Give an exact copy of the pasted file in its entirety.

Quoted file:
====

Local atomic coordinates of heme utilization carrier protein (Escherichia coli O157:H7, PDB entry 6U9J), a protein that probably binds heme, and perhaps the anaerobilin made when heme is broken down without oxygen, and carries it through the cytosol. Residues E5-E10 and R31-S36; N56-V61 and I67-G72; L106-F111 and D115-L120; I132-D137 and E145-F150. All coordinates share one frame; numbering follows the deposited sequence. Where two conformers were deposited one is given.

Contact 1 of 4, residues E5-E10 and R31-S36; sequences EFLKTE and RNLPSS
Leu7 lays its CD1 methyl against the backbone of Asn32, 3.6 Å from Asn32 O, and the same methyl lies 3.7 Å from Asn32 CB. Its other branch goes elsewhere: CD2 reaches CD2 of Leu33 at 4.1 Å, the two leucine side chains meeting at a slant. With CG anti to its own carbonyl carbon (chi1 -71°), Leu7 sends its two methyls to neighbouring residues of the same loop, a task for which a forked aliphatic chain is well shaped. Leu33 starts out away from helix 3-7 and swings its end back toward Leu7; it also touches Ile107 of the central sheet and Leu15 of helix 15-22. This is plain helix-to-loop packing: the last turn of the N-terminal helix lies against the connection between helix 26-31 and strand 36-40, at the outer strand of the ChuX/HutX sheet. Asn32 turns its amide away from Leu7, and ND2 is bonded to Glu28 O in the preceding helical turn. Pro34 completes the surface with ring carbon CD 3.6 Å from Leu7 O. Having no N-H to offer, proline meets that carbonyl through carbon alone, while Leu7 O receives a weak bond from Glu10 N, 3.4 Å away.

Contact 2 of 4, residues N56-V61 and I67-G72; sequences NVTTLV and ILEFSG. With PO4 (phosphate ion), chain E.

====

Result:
Local atomic coordinates of heme utilization carrier protein (Escherichia coli O157:H7, PDB entry 6U9J), a protein that probably binds heme, and perhaps the anaerobilin made when heme is broken down without oxygen, and carries it through the cytosol. Residues E5-E10 and R31-S36; N56-V61 and I67-G72; L106-F111 and D115-L120; I132-D137 and E145-F150. All coordinates share one frame; numbering follows the deposited sequence. Where two conformers were deposited one is given.

Contact 1 of 4, residues E5-E10 and R31-S36; sequences EFLKTE and RNLPSS
Leu7 lays its CD1 methyl against the backbone of Asn32, 3.6 Å from Asn32 O, and the same methyl lies 3.7 Å from Asn32 CB. Its other branch goes elsewhere: CD2 reaches CD2 of Leu33 at 4.1 Å, the two leucine side chains meeting at a slant. With CG anti to its own carbonyl carbon (chi1 -71°), Leu7 sends its two methyls to neighbouring residues of the same loop, a task for which a forked aliphatic chain is well shaped. Leu33 starts out away from helix 3-7 and swings its end back toward Leu7; it also touches Ile107 of the central sheet and Leu15 of helix 15-22. This is plain helix-to-loop packing: the last turn of the N-terminal helix lies against the connection between helix 26-31 and strand 36-40, at the outer strand of the ChuX/HutX sheet. Asn32 turns its amide away from Leu7, and ND2 is bonded to Glu28 O in the preceding helical turn. Pro34 completes the surface with ring carbon CD 3.6 Å from Leu7 O. Having no N-H to offer, proline meets that carbonyl through carbon alone, while Leu7 O receives a weak bond from Glu10 N, 3.4 Å away.

Contact 2 of 4, residues N56-V61 and I67-G72; sequences NVTTLV and ILEFSG. With PO4 (phosphate ion), chain E.